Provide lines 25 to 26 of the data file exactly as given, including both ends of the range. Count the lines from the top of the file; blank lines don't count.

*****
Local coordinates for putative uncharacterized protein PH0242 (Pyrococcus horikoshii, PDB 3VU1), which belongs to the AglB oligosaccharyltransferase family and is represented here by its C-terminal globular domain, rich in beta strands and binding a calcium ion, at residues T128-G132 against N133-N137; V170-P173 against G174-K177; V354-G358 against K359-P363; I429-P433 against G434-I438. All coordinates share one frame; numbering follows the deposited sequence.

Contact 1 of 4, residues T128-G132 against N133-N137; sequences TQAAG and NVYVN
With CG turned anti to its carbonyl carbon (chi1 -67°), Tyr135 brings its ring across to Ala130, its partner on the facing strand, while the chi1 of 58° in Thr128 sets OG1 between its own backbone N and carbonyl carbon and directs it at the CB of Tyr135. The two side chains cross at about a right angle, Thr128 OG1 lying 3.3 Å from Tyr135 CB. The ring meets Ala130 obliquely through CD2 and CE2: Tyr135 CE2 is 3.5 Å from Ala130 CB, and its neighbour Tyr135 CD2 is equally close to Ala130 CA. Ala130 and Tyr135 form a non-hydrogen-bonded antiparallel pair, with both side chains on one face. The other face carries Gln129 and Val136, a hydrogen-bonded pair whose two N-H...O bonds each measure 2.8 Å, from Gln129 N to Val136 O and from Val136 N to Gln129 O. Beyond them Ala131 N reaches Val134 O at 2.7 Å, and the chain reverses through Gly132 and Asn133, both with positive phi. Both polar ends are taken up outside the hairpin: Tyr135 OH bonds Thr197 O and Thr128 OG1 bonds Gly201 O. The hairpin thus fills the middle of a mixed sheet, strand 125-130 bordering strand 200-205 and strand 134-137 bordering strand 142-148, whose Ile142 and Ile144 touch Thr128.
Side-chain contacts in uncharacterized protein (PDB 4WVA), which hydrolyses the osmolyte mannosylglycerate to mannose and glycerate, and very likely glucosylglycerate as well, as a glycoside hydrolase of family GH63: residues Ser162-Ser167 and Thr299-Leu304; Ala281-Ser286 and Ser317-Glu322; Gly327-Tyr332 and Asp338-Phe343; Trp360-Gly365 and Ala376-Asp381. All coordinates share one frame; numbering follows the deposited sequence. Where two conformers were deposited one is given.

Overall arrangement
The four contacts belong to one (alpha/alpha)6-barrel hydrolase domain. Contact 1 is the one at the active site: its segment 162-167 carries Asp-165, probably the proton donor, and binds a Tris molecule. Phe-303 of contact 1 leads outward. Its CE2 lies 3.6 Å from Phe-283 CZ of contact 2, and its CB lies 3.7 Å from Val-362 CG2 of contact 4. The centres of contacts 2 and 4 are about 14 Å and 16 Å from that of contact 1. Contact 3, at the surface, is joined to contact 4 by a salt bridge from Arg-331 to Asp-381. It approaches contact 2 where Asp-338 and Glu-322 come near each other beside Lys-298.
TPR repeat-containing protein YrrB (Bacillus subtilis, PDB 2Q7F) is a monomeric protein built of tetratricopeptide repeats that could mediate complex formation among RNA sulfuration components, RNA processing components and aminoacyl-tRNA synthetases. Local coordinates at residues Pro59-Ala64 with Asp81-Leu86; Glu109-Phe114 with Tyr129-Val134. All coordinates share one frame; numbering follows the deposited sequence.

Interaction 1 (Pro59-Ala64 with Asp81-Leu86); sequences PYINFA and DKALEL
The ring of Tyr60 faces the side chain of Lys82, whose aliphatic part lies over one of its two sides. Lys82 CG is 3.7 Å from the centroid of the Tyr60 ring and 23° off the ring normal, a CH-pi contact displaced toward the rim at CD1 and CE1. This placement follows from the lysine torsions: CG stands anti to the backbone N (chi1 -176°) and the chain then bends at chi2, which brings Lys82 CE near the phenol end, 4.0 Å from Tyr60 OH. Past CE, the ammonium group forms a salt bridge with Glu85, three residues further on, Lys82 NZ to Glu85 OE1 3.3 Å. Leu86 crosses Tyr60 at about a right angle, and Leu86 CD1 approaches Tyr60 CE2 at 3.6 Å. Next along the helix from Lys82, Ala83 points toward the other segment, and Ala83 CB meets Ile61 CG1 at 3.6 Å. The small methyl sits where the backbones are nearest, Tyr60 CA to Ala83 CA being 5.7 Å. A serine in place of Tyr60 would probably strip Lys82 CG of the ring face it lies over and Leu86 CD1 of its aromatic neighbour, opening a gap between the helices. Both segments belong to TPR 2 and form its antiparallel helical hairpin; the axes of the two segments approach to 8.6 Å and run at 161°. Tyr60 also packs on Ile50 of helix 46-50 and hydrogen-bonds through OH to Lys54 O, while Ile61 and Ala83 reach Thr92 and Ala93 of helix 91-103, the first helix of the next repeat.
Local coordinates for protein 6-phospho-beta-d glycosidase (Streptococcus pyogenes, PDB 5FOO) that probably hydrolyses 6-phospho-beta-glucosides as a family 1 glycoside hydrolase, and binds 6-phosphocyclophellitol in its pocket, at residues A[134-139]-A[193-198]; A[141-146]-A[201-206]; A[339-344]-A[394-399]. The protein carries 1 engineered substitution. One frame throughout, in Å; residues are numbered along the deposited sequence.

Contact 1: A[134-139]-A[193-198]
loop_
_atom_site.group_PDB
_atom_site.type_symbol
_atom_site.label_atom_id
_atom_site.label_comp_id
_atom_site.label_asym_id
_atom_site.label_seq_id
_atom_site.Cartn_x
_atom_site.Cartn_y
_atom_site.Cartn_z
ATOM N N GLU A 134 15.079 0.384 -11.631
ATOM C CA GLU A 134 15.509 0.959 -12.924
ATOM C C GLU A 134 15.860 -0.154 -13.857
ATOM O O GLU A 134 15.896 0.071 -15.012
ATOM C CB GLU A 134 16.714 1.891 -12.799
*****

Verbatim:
ATOM O O GLU A 134 15.896 0.071 -15.012
ATOM C CB GLU A 134 16.714 1.891 -12.799